Two mysterious kingdoms generally thought of as allies are facing tough times in these days of cheap gas prices.
One's in the Middle East, where Saudi Arabia is planning to raise prices on essentials like water and electricity in the face of a $98 billion budget shortfall.
The other's in the northern plains. On Monday, North Dakota Gov. Jack Dalrymple ordered all of the state's agencies to cut spending by 4 percent, citing a $1 billion hole in the current state budget. Even that slashing gets them only halfway, so North Dakota's also tapping about $500 million from a "rainy-day fund" of reserves.
Old people might not have it so good: Nursing homes and long-term care sites are worried that a drop in human services spending might give them the short end of the stick, especially in rural areas, where budgets are already tenuous. Consider the women in this Grand Forks Herald photo from yesterday: Would you want to be the one to tell them their facility's on the chopping block?
A recent report from the Federal Reserve Bank of Philadelphia found that while almost all American states saw economic growth in the last three months of 2015, seven actually contracted. The two with the worst economic index readings, a measure that includes unemployment, salary disbursement, and manufacturing hours worked, were Wyoming and our western neighbor. Both territories rely disproportionately on oil revenues to make their economies go.
Oil prices have been on the decline for more than a year and a half, and the $28-a-barrel figure is about 70 percent less than the mark hit in summer 2014.
Now's no time to gloat. While cheap gas is good news for Minnesota's economy, we should be sympathetic to North Dakota. They didn't ask for this. They just took advantage of what they found, and now they're in a bind.
But this is a good time to review just how many and frequent were the calls from Minnesota politicians, nearly all of them Republicans, who looked at North Dakota as a model state, with policies Minnesota ought to follow if it wants to find its way to economic prosperity. Such state-to-state comparisons can be traced back at least to 2011, when new Gov. Mark Dayton announced plans to raise taxes on Minnesota's richest earners.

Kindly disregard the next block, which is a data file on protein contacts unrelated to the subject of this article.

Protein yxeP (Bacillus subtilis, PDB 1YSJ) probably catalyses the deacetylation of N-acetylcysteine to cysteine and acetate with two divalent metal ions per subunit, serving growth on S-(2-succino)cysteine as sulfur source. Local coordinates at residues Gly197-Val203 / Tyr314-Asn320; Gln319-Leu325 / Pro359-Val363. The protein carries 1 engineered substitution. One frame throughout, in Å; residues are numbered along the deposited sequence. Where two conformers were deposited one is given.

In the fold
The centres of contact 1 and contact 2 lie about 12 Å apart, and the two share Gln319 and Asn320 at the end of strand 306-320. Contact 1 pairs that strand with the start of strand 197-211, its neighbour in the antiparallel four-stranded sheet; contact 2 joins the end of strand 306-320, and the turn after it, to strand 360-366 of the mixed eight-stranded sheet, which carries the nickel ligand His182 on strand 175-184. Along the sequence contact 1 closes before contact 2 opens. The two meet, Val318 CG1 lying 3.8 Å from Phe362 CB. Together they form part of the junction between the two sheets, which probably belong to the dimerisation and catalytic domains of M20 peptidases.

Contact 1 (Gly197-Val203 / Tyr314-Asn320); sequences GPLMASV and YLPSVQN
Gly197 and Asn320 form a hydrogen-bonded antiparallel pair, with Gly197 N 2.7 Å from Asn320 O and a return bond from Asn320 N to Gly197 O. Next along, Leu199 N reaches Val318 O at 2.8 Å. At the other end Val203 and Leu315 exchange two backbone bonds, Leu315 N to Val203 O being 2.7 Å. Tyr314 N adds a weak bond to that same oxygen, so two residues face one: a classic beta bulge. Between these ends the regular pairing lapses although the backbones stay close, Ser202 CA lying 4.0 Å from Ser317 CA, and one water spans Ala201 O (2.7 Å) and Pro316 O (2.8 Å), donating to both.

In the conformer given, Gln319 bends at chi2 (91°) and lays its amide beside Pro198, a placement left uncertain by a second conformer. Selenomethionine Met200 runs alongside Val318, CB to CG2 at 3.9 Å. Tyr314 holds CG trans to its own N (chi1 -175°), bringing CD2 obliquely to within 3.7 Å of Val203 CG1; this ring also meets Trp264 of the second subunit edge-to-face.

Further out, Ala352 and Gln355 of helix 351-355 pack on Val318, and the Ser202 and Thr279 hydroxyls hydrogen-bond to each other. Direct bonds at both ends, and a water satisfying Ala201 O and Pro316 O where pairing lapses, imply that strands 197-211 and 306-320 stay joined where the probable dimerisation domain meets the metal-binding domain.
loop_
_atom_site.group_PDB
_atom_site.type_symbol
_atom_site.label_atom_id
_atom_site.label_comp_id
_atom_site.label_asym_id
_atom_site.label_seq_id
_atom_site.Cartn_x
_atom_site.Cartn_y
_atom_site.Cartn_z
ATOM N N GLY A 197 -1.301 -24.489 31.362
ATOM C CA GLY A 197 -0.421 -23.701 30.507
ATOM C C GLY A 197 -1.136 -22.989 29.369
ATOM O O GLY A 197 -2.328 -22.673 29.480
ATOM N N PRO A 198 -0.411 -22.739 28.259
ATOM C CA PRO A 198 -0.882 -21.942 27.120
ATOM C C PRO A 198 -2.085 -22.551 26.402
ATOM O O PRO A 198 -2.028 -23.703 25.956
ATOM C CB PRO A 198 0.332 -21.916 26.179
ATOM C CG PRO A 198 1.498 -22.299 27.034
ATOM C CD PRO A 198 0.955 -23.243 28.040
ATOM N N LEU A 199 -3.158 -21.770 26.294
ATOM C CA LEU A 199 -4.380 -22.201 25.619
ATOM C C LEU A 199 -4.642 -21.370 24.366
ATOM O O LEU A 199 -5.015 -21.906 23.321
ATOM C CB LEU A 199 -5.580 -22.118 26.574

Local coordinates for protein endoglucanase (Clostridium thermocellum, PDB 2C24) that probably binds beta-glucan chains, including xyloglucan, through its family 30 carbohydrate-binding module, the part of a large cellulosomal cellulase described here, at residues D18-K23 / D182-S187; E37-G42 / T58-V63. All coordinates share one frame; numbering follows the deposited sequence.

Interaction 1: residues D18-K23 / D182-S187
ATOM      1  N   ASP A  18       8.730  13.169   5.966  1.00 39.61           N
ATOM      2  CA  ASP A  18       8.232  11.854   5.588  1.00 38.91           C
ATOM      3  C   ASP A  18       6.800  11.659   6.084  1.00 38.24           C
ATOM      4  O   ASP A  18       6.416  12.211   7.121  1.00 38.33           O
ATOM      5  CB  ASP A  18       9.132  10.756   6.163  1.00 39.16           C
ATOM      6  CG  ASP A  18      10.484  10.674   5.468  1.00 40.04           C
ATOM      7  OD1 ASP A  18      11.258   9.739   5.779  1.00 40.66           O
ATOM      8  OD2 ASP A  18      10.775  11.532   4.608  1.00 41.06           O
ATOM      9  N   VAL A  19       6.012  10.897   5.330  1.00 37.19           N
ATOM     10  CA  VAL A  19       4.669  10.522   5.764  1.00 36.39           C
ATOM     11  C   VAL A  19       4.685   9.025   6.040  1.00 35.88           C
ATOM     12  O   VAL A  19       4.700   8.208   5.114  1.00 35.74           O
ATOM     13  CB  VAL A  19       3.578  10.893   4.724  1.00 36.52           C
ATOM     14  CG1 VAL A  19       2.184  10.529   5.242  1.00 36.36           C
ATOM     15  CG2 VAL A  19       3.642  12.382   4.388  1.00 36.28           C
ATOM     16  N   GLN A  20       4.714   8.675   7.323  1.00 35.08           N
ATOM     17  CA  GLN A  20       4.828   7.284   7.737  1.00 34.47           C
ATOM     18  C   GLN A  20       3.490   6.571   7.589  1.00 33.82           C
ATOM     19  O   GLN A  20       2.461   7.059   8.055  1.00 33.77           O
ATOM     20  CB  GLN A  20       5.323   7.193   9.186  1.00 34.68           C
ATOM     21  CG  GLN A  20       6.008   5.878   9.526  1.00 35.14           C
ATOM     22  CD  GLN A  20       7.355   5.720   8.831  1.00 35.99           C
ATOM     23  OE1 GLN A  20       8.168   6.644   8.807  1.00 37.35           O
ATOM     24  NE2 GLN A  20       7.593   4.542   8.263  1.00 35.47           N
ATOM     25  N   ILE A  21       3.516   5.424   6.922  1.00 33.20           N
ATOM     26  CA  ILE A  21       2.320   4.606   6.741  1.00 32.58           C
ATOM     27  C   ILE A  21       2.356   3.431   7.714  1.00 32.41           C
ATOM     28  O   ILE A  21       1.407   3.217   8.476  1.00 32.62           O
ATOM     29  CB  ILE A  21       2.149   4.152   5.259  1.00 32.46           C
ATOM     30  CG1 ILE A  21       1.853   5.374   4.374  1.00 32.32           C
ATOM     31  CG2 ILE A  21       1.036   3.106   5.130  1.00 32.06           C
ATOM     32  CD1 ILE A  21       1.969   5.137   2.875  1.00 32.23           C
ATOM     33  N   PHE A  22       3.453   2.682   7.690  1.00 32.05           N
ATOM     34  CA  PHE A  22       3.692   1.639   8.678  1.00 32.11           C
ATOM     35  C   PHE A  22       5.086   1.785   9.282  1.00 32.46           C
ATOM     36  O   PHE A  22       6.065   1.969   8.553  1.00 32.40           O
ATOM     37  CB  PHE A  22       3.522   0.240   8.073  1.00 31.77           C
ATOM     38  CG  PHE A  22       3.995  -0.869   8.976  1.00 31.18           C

Don't go doing that, Republicans warned. We'll lose all our business to North Dakota. Then-House Speaker Kurt Zellers, a Republican from Maple Grove, said Minnesota should look for the same business-friendly — meaning, low-tax and less regulation — policies seen in the Dakotas.
Rep. Dan Fabian, R-Roseau, whose district borders North Dakota, said businesses and jobs were already moving westward, though he acknowledged we "may not be able to quantify the numbers." Right.
In 2012, Kurt Bills, a Republican legislator and then-U.S. Senate candidate, had one campaign line that he recycled frequently. "There are two areas that are booming right now in the United States," Bills told MinnPost. "Washington D.C. and North Dakota. And isn’t [it] interesting that Washington D.C.’s booming because of borrowed and printed money and North Dakota’s booming because of real economic growth."
That rhetoric didn't exactly catch on with Minnesotans: Bills lost to DFL U.S. Sen. Amy Klobuchar by 35 percent.
But the next year, Republicans were at it again. When Dayton and his newly won DFL majorities enacted big tax increases on the rich, as he'd wanted all along, conservatives expressed fear that all our jobs were about to move to the Peace Garden State.
"North Dakota already is putting up billboards in our state, encouraging businesses to hop the border to take advantage of a better business climate," wrote Rep. Linda Runbeck, R-Cirlce Pines, in a letter to constituents in May of 2013.
"Just to our west," wrote Rep. Bud Nornes, R-Fergus Falls, "North Dakota is renting space on Minnesota billboards, touting itself as 'open for business' in attempt to lure our companies across the river."
And here's Rep. Tom Hackbarth, R-Cedar, in a letter to the folks he represents. "North Dakota is already is putting up billboards in our state, encouraging businesses to hop the border to take advantage of a better business climate."
Come to think of it, those might say as much about the laziness of politicians writing letters to their constituents as it does bad ideas about tax rates. But the line of argument didn't go away. In a 2014 appearance on TPT Almanac, Republican candidate for governor Jeff Johnson was asked if he really thought Minnesota should look to Wisconsin, and Gov. Scott Walker, for business-friendly economic policies. He did, but that wasn't the only place a Johnson administration would seek inspiration.
"I’ll also look west.," Johnson said. "I’ll go all Jack Dalrymple on Minnesota, because North Dakota’s doing really well. Because I think they understand that government getting out of the way of things as much as possible is actually a positive thing for the economy.”
These days, "going all Jack Dalrymple" on the Minnesota economy means writing a letter to every state agency, begging them to come up with a combined $500 million so your state doesn't fall into debt.
If only we'd listened, and slashed the taxes, and cut regulations, maybe Minnesota wouldn't be in the economic position it's in now: A 3.5 percent unemployment rate and a $1 billion surplus.
Maybe then we'd finally get around to sound, long-term economic development... by getting out our shovels, heading into our backyards, and hoping one of us strikes it rich.